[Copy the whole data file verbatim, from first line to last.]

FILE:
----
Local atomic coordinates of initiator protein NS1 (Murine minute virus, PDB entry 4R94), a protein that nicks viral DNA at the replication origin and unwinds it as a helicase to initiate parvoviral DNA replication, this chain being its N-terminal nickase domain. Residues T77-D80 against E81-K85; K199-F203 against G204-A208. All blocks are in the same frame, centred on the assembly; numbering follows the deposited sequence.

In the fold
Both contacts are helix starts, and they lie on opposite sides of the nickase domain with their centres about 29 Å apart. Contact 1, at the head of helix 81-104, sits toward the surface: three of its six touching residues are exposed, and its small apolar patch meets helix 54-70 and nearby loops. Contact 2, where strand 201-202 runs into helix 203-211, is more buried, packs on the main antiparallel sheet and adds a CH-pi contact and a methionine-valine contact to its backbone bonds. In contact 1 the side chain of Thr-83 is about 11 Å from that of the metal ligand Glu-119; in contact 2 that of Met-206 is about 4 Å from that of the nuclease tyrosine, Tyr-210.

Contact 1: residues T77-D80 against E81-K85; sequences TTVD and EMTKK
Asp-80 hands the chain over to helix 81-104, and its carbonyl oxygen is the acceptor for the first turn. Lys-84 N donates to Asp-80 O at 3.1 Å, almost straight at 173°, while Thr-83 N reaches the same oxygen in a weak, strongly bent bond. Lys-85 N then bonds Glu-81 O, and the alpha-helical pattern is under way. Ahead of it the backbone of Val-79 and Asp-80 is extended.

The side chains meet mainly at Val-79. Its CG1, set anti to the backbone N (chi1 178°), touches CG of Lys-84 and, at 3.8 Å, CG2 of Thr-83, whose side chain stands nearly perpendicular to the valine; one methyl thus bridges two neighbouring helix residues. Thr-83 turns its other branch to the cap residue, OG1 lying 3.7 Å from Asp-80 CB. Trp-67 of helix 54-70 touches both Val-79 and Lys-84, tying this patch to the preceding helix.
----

Local atomic coordinates of initiator protein NS1 (Murine minute virus, PDB entry 4R94), a protein that nicks viral DNA at the replication origin and unwinds it as a helicase to initiate parvoviral DNA replication, this chain being its N-terminal nickase domain. Residues T77-D80 against E81-K85; K199-F203 against G204-A208. All blocks are in the same frame, centred on the assembly; numbering follows the deposited sequence.

In the fold
Both contacts are helix starts, and they lie on opposite sides of the nickase domain with their centres about 29 Å apart. Contact 1, at the head of helix 81-104, sits toward the surface: three of its six touching residues are exposed, and its small apolar patch meets helix 54-70 and nearby loops. Contact 2, where strand 201-202 runs into helix 203-211, is more buried, packs on the main antiparallel sheet and adds a CH-pi contact and a methionine-valine contact to its backbone bonds. In contact 1 the side chain of Thr-83 is about 11 Å from that of the metal ligand Glu-119; in contact 2 that of Met-206 is about 4 Å from that of the nuclease tyrosine, Tyr-210.

Contact 1: residues T77-D80 against E81-K85; sequences TTVD and EMTKK
Asp-80 hands the chain over to helix 81-104, and its carbonyl oxygen is the acceptor for the first turn. Lys-84 N donates to Asp-80 O at 3.1 Å, almost straight at 173°, while Thr-83 N reaches the same oxygen in a weak, strongly bent bond. Lys-85 N then bonds Glu-81 O, and the alpha-helical pattern is under way. Ahead of it the backbone of Val-79 and Asp-80 is extended.

The side chains meet mainly at Val-79. Its CG1, set anti to the backbone N (chi1 178°), touches CG of Lys-84 and, at 3.8 Å, CG2 of Thr-83, whose side chain stands nearly perpendicular to the valine; one methyl thus bridges two neighbouring helix residues. Thr-83 turns its other branch to the cap residue, OG1 lying 3.7 Å from Asp-80 CB. Trp-67 of helix 54-70 touches both Val-79 and Lys-84, tying this patch to the preceding helix.